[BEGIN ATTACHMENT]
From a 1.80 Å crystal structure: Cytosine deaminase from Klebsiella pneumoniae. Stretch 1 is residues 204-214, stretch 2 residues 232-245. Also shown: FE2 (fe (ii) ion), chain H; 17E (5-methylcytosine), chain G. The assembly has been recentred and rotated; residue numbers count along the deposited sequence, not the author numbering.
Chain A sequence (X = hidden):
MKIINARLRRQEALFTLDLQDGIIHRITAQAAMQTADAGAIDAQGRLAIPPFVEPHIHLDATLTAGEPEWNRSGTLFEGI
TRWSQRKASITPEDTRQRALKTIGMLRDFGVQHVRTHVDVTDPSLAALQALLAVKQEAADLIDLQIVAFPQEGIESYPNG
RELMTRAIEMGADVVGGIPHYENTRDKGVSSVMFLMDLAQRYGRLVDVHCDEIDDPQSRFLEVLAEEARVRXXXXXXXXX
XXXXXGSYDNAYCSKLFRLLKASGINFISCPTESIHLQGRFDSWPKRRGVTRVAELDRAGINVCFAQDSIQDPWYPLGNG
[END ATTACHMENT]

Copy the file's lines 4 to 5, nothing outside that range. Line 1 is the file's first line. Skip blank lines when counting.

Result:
TRWSQRKASITPEDTRQRALKTIGMLRDFGVQHVRTHVDVTDPSLAALQALLAVKQEAADLIDLQIVAFPQEGIESYPNG
RELMTRAIEMGADVVGGIPHYENTRDKGVSSVMFLMDLAQRYGRLVDVHCDEIDDPQSRFLEVLAEEARVRXXXXXXXXX